By Will Fairless
Paul Dunbar moved to Opelika at the beginning of this year to become the new kids pastor at First Baptist.
He didn’t come from elsewhere in Alabama, nor did he move from another state in the Southeast; he and his wife drove 1,200 miles from Artesia, New Mexico, with their four daughters and two dogs. “My wife drives a 12-passenger transit van,” Dunbar said. “We’ve gotta keep them spaced out to where they can’t hit each other all the time.”
Dunbar was an Army kid who moved around among several states and countries before settling in San Angelo, Texas. That moving around has proved a valuable experience, as he offered sage commentary on the regional differences among chicken fingers, chicken tenders and chicken strips: “At the end of the day, they’re all the same thing: strips of chicken fried.”
He played college football at Angelo State University then coached football for a few years, which explains why he has the names of each of the First Baptist staff members on magnets, arranged like a depth chart on a white board in his office.
Dunbar went from being a high school coach and teacher to doing full-time ministry when he was 30. “[My wife and I] felt the lord moving in our life and we realized that he was moving us somewhere. My wife has always had an affinity for the South,” he said. “She found this job, I applied, and sure enough, we fell in love with each other. God just called us to the wonderful big swamp, Opelika.”
Dunbar is officially the pastor for children from first through sixth grades, but he’s overseeing the ministry to those younger than that as an interim pre-kindergarten pastor while First Baptist looks for a permanent one.
He said that God has been preparing him to work with kids his whole life, from coaching youth sports at 16 to earning a degree in education at all levels. His goal at First Baptist is to get the kids of the church to have a relationship with Jesus.
“Our mission statement here—it’s been my personal mission statement—is to partner with parents to help kids come to know Christ,” Dunbar said. “We want to partner with parents so kids come to know Jesus, so kids come to grow with Jesus and then kids are able to go and share Jesus.”
He first arrived in Opelika in February and was here without the rest of his family for more than a month. After they finally arrived in March, his children only got four days in school before shutdowns due to COVID-19. “On paper, it looks terrible, but it has just been amazing,” Dunbar said.
He was forced to think outside of the box to introduce himself to the First Baptist community and begin his ministry with the kids. He and the rest of the staff began making four to five videos a week to be shared on First Baptist’s Facebook and YouTube pages (the following is a link to the First Baptist Church Opelika Kids webpage, at which links to those Facebook and Youtube pages can be found: www.fbcopelika.com/kids)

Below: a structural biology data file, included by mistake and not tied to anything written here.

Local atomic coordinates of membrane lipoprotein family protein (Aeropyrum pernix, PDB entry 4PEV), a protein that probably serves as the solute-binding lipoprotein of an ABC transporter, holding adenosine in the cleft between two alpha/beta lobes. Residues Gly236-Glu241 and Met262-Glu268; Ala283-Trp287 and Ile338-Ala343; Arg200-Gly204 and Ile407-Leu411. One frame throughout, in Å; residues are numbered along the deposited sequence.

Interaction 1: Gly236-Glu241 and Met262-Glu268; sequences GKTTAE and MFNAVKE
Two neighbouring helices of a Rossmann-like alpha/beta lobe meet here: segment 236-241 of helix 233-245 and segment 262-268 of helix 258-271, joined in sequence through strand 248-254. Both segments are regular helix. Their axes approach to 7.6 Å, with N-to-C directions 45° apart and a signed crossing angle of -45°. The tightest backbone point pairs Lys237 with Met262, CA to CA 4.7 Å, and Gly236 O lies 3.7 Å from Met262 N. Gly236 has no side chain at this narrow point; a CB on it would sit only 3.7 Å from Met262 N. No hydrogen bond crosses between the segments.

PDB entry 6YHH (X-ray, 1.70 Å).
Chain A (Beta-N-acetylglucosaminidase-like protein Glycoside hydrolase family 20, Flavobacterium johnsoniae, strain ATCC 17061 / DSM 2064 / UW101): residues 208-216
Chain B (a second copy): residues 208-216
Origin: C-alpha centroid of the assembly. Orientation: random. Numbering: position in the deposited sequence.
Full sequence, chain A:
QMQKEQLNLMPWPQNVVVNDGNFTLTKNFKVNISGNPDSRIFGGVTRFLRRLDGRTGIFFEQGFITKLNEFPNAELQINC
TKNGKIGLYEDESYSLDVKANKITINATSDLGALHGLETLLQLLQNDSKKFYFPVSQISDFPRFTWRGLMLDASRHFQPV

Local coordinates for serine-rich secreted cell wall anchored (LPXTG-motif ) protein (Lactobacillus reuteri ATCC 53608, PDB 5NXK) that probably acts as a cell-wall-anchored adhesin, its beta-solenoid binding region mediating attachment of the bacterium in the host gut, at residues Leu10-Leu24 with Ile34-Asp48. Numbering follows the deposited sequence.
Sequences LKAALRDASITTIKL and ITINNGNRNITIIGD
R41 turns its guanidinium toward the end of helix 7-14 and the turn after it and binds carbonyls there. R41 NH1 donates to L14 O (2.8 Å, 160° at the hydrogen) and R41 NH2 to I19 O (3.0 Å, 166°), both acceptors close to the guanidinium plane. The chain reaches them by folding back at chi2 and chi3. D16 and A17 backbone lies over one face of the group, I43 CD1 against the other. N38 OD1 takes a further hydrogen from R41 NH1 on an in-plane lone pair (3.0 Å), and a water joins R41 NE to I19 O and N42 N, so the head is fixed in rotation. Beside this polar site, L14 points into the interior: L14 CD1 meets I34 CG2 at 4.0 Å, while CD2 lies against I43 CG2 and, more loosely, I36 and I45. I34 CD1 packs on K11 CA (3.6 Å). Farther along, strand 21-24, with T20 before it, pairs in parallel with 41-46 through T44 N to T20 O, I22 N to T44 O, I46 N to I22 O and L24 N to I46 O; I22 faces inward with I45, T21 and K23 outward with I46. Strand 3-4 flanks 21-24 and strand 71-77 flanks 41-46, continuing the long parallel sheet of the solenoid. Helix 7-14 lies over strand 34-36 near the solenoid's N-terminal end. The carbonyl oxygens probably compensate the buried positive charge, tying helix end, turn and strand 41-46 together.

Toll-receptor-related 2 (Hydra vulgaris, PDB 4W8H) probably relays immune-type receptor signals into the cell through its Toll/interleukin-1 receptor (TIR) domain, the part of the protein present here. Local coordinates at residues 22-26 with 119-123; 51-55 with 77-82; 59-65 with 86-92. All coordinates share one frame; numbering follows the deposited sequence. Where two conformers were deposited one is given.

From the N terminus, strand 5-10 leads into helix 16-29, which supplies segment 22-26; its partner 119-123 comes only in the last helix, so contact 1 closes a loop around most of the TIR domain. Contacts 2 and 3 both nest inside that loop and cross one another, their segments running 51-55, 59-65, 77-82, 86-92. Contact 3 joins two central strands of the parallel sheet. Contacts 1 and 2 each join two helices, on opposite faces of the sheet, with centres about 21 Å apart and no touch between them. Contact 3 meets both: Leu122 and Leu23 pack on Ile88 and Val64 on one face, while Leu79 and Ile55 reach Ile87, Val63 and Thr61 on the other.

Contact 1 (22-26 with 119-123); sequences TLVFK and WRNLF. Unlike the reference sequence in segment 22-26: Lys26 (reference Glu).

“We did Zoom meetings with kids, we did drive by packet pickup, we did a virtual Vacation Bible Study where we had 2,500 people from around the world participating,” Dunbar said.
Now that things have started to open back up, Dunbar is able to minister to kids in many more ways. He places an emphasis on keeping kids connected with their parents with regard to their relationships with God.
He and Dr. Jeff Meyers, who is the senior pastor at the church, preach the same message to the kids and adults, although separately and with Dunbar’s adjusted to be suitable for his audience. He hopes that this encourages families to talk about what they heard on Sunday.
Dunbar’s weeks are packed with events for kids and with planning them (for which he shuffles the names on his depth chart); in addition to Sunday school with more than 300 kids, he has weekly programs on Wednesdays, he tries to serve breakfast to teachers at some local schools every Monday, and he’s currently helping organize a live nativity scene for Dec. 16.
Of Opelika, Dunbar speaks very highly. “Man, this is a wonderful place,” he said. “Every time we drive, my wife goes, ‘I can’t believe we live here.’ If you google where we came from, visually, it wasn’t very pretty. Here, it’s green, and there are hills, and it rains a lot. It’s been amazing.”
The trip to the nearest Chick-fil-A to Artesia took two hours, and the city itself is 30 years younger than First Baptist. “You don’t know you’re in a rural place until you leave a rural place,” Dunbar said.
The Dunbars have explored the Opelika-Auburn area, making notable stops at Chewacla, Cheaha and Lake Martin. Niffer’s is Dunbar’s go-to burger spot, and he essentially has a weekly appointment at Breezeway because, as he said, “It’s right around the corner, it’s greasy,” and perhaps most importantly, “their chicken fingers are good.”